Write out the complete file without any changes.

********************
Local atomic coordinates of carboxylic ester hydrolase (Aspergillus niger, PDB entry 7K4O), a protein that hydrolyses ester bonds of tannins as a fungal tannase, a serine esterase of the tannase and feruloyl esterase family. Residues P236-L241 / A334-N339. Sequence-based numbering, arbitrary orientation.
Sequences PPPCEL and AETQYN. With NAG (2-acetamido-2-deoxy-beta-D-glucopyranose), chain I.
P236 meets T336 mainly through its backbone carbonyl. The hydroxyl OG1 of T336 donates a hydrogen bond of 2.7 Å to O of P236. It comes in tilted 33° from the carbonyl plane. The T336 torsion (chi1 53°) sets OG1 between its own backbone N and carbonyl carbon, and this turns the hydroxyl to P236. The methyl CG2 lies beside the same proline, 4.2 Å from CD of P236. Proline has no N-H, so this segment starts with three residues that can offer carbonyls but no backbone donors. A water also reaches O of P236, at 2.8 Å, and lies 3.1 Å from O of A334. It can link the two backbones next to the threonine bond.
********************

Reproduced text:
Local atomic coordinates of carboxylic ester hydrolase (Aspergillus niger, PDB entry 7K4O), a protein that hydrolyses ester bonds of tannins as a fungal tannase, a serine esterase of the tannase and feruloyl esterase family. Residues P236-L241 / A334-N339. Sequence-based numbering, arbitrary orientation.
Sequences PPPCEL and AETQYN. With NAG (2-acetamido-2-deoxy-beta-D-glucopyranose), chain I.
P236 meets T336 mainly through its backbone carbonyl. The hydroxyl OG1 of T336 donates a hydrogen bond of 2.7 Å to O of P236. It comes in tilted 33° from the carbonyl plane. The T336 torsion (chi1 53°) sets OG1 between its own backbone N and carbonyl carbon, and this turns the hydroxyl to P236. The methyl CG2 lies beside the same proline, 4.2 Å from CD of P236. Proline has no N-H, so this segment starts with three residues that can offer carbonyls but no backbone donors. A water also reaches O of P236, at 2.8 Å, and lies 3.1 Å from O of A334. It can link the two backbones next to the threonine bond.